They're Raised On Bulldog Basketball -- Mount Vernon Boys Add To Rich Tradition
Seattle Times Staff Reporter
MOUNT VERNON - Long before he slipped on a green and white jersey, Eric Kruger lived for Tuesdays and Fridays.
In grade school, Kruger would sit in class and daydream about the Mount Vernon High School boys basketball game that night, waiting for another chance to watch his heroes perform at the building up on North Ninth Street.
"They were like gods," Kruger recalled. "I'd just watch the clock and wait for school to get out so I could get to the Bulldogs games as soon as possible."
Kruger sat in awe as Tim Caviezel drained shots from long range. He wanted to be like Mark Hendrickson, who led the Bulldogs to consecutive state titles in 1991 and '92. Kruger followed as their careers took them to college, and in the case of Hendrickson, to the NBA.
Kruger couldn't wait to step on the court when his time came.
"I just assumed that that's what you did," he said. "I was going to be the next Mark Hendrickson."
Kruger's time is now. The senior forward and top-ranked Mount Vernon Bulldogs (25-0) play Decatur (19-7) today at 5 p.m. at the Kingdome as the Class AAA boys state tournament begins.
The names may be different and the school has grown, but one thing hasn't changed. Mount Vernon is still winning big. This season's success has reminded many of the Bulldogs' tradition, which began before Kruger was born.
While the tradition began with Mount Vernon's first trip to the state tournament in 1961, Mac Fraser has made it complete.
He has made this town of 21,820 as well known for its basketball teams as the acres of tulips that surround it each spring. He arrived in Mount Vernon, 60 miles north of Seattle in the Skagit Valley, in 1986 after a 155-47 record in eight seasons at Class A Stevenson in southwest Washington. Since then, Fraser has done nothing but win, compiling a 231-51 record that has included nine trips to the state tournament and two state titles in 11 seasons.
Fraser's impact was immediate. Mount Vernon qualified for state in each of his first two seasons.
"When I first came here, we had kids much like the ones we have now," he said. "We made basketball important and they responded. They wanted it to be something they could take a lot of pride in. That group got us started."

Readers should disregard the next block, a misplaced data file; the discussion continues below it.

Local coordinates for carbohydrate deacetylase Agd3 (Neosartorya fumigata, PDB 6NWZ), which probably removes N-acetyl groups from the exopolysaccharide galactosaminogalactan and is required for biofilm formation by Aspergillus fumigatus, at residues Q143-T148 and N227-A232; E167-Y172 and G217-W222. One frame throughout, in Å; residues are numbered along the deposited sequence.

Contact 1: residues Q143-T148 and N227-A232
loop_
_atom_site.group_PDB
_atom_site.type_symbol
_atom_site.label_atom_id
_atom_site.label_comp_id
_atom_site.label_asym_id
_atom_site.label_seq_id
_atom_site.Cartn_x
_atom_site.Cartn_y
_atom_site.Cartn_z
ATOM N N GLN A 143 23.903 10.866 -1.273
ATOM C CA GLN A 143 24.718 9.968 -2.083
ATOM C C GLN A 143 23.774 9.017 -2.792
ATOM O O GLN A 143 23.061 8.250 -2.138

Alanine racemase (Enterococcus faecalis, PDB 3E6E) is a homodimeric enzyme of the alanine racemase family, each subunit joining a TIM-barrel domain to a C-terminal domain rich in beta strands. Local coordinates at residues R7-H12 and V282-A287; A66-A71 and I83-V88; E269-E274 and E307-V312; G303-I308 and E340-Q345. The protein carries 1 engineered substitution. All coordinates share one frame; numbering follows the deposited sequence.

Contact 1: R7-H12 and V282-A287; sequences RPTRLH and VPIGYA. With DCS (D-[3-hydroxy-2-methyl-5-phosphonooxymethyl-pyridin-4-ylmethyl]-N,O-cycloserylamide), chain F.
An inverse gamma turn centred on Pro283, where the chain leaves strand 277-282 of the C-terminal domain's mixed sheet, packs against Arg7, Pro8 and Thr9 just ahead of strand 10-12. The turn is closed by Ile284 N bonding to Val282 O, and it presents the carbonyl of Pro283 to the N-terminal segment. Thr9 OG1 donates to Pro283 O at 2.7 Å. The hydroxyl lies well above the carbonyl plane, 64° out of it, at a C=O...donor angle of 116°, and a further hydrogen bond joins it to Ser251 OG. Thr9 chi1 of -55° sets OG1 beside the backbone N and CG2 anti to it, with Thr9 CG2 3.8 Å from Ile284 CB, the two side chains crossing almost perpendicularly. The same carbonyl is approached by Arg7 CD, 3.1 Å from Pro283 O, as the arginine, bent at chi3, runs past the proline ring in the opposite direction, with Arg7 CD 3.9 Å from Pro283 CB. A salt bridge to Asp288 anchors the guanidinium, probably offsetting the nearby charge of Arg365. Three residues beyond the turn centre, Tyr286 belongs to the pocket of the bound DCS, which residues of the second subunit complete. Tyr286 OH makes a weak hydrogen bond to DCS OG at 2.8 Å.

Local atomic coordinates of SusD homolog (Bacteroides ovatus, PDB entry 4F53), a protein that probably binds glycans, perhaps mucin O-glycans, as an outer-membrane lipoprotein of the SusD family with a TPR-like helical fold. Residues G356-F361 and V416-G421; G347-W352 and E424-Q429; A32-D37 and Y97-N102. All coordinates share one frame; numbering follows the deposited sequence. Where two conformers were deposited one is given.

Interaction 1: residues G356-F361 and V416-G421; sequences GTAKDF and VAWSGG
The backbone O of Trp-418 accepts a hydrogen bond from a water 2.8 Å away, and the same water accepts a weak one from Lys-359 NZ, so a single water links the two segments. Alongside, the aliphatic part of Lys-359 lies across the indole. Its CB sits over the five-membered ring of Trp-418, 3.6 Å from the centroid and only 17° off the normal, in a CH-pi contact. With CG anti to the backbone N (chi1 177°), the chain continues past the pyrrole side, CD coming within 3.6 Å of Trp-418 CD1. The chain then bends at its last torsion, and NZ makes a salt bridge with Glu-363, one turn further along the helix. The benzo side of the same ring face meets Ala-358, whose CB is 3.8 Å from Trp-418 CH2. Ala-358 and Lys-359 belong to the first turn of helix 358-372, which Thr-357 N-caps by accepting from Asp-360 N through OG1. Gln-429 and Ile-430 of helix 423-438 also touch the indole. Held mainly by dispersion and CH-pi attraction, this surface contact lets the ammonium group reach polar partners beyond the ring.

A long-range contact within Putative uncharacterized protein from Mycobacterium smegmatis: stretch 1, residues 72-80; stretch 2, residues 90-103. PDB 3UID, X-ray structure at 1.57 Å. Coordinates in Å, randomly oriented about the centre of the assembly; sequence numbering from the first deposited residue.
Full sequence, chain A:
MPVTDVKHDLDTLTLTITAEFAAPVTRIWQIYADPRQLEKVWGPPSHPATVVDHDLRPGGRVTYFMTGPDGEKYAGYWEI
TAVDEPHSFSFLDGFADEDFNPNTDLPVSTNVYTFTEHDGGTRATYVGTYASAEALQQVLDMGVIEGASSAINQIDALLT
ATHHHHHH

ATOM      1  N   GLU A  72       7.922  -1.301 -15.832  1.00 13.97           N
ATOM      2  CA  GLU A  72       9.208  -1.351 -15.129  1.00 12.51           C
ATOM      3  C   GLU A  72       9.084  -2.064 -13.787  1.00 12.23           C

One of Fraser's groundbreaking victories occurred in his fourth season. In the 1990 state tournament, a Mount Vernon team led by the sophomore Hendrickson won its first two games but faced top-ranked and undefeated Enumclaw in the semifinals. The Bulldogs played their best game of the season and won 79-72. Fraser said the victory was a turning point.
"I think only the team and the coaches, and maybe only a couple of us, believed that we could win that game," he said. "But that was the one win that springboarded the program. That's the game that got us going."
The game was also important for what happened afterward. "We left the locker room and I don't think we got to the vans for at least 45 minutes," Fraser said. "Every person those kids knew was there."
Although the Bulldogs lost 95-63 to Battle Ground in the title game the next day, the foundation had been laid. Mount Vernon won its first boys basketball championship the following year with a 59-52 victory over Battle Ground, then cruised through an undefeated season to a second consecutive championship in 1992 season with a 56-38 over Shorecrest.
Except for the 1994-95 season, the Bulldogs have qualified for the Class AA or AAA state tournament every year since.
The rest, as they say, is history.
Fraser said this season's Bulldogs remind him of the 1991 and '92 championship teams.
"They're focusing on having a good time and getting along, and they're trying their best to be a part of something rather than the main part," he said. "They really want to accomplish something and they're not going to let team problems or selfishness get in the way."
As it did in 1992, Mount Vernon takes an undefeated record into state. And as Hendrickson led the Bulldogs then while wearing the green and white No. 30 jersey, junior Grant Leep wears the number now and fulfills the same role.